Finally, don’t forget the cinnamon. A sprinkling of good quality cinnamon not only adds flavor, it can actually help lower your blood sugar. I love the cinnamons from Penzey’s Spices (; they sell several varieties and all are exceptionally fresh and fragrant.

Sara’s Power Oatmeal (1 very large serving or 2 medium servings)

½ cup rolled oats (not instant)
8 oz. milk
Pinch of kosher salt or sea salt
1 egg, beaten or 1 egg white (or the equivalent in liquid eggs such as eggbeaters or liquid egg whites)
1 tsp. cinnamon
Sweetener of choice or ½ cup fresh fruit or frozen fruit (thawed)

•Place oats, salt and 6 oz of the milk in a large, shallow bowl (large enough that when the oatmeal bubbles in the microwave it won’t boil over). Microwave on high for about 2 minutes or until the mixture begins to expand and bubble up.
•Stir the egg into the remaining milk, add to the oatmeal, stir well. Sweeten as desired and if you’re adding fruit, add it now.
•Microwave on high for another minute and a half or so. Stir. Sprinkle with cinnamon.
•According to the package, ½ cup uncooked oats makes one serving. I find that when I cook it this way, it’s actually enough for two, especially if you’ve added fruit.
•Finally, a few chopped nuts or a couple teaspoons of flaxseed meal on top, and you have a powerhouse breakfast in under 5 minutes.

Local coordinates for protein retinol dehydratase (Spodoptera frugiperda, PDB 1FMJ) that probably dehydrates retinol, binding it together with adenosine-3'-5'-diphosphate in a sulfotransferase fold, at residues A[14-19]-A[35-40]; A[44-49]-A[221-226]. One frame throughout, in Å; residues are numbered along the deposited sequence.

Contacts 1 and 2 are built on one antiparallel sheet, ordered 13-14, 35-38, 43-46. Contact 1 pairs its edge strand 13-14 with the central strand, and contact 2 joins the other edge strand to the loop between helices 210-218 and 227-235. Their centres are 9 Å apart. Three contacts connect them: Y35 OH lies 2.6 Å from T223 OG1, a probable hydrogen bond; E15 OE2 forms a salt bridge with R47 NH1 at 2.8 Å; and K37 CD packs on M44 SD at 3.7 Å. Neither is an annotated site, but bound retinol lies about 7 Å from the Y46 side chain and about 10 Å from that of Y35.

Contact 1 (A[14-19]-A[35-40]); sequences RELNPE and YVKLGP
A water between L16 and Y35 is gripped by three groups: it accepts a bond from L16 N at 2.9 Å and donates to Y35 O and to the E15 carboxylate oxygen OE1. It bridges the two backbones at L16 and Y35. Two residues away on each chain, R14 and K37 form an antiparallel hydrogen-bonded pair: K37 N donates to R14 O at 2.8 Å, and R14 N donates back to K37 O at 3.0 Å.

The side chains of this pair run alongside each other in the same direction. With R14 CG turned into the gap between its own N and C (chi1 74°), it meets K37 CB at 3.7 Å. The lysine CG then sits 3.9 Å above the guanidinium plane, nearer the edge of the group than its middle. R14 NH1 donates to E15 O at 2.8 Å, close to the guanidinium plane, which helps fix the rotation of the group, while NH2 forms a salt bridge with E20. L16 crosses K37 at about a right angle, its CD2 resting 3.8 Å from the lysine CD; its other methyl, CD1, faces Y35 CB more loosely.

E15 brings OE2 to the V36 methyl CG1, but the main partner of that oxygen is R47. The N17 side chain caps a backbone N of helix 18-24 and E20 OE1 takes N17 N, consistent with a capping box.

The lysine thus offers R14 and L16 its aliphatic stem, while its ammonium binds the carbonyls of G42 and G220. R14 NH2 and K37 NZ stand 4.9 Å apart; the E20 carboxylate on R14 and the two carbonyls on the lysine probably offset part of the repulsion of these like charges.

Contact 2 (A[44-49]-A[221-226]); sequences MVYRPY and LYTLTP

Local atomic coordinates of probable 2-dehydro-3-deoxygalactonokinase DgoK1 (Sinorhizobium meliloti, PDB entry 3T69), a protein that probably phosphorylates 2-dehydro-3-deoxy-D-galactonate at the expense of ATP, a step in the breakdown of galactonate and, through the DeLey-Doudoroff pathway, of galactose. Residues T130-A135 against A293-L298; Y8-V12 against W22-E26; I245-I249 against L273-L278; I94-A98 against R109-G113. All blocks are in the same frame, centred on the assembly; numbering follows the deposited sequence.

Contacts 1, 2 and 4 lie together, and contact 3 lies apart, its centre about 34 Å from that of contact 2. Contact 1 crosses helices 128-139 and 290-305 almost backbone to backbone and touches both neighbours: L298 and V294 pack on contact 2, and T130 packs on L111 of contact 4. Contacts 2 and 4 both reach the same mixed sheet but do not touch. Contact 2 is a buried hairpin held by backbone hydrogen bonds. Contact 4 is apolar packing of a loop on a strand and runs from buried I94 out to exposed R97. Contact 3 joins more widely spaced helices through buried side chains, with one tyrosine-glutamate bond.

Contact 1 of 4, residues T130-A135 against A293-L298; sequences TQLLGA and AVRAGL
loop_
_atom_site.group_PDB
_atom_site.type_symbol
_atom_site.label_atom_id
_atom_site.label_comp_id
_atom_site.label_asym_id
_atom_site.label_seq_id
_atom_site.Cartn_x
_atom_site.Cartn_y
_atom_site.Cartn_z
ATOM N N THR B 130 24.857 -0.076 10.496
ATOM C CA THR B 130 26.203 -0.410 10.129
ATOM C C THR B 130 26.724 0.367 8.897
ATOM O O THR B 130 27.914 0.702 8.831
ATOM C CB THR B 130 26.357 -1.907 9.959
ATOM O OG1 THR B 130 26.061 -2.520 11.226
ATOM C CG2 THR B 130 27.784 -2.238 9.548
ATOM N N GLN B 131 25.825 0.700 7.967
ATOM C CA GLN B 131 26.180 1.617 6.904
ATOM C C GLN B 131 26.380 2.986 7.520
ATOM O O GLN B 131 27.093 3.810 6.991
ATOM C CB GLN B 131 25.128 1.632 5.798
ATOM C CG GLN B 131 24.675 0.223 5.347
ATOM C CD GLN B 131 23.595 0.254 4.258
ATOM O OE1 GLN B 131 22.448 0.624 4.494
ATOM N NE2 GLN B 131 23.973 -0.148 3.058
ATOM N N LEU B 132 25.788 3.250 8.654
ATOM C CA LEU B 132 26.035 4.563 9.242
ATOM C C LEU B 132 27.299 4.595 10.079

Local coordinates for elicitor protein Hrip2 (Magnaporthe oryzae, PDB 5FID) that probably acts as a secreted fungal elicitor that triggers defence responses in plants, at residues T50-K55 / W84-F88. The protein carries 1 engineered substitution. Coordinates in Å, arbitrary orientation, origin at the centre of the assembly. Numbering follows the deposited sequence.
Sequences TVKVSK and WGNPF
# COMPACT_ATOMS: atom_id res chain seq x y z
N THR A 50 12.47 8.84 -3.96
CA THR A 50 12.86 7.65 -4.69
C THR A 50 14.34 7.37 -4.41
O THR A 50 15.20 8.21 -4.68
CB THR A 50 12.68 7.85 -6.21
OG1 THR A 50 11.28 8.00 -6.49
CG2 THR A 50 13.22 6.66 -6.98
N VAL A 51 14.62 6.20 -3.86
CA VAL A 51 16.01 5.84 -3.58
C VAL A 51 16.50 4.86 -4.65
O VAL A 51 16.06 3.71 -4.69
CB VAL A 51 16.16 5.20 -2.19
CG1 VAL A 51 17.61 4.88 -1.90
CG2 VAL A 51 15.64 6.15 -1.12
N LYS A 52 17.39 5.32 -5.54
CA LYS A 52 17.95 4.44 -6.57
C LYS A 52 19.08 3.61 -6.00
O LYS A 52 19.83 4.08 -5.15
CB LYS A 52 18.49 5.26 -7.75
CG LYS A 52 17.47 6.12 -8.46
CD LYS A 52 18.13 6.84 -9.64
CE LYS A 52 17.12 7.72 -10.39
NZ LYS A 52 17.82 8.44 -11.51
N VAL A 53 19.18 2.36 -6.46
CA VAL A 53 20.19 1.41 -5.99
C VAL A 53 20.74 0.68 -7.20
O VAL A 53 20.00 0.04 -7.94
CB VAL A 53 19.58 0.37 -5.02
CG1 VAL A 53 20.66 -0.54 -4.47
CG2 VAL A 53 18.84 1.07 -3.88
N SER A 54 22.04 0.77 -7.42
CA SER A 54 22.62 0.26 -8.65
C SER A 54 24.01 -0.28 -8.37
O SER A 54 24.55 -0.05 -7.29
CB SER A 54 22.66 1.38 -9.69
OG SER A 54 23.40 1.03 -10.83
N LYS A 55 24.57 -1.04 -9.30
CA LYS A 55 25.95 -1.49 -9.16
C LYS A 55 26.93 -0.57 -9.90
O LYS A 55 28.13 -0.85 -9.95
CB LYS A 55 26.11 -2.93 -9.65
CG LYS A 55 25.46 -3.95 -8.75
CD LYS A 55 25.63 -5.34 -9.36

Back to the Drive-Thru…
So what about that oatmeal at McDonald’s? It’s served with fresh fruit…fantastic. But the second ingredient on list is brown sugar. No, they don’t give you the option of leaving out the sugar, it’s already mixed in with the oats. So it starts at 14 grams of sugar, and if you add the cranberry raisin blend to it, you add another 15 grams. Pouring on the light cream adds 20 calories (15 from fat).

So your total “healthy” oatmeal breakfast delivers a whopping 290 calories, 4.5 grams of fat and a frightening 42 grams of sugar! That’s not breakfast, that’s dessert.

If I’m going to splurge on that kind of sugary breakfast, I’ll take a hot Krispy Kreme glazed donut, right off the line, for 200 calories and 10 grams of sugar.

Ok, not really…but you get the point.

* * *

Nutrition Info for Sara's Power Oats
(per serving - serving size 1/2 the recipe, using Splenda or Stevia, without fruit)

Calories 126.4; Total Fat 1.5 g; Cholesterol 2.5 mg; Sodium 152.0 mg; Total Carbohydrate 31.9 g ; Dietary Fiber 4.1 g; Sugars 0.0 g; Protein 9.2 g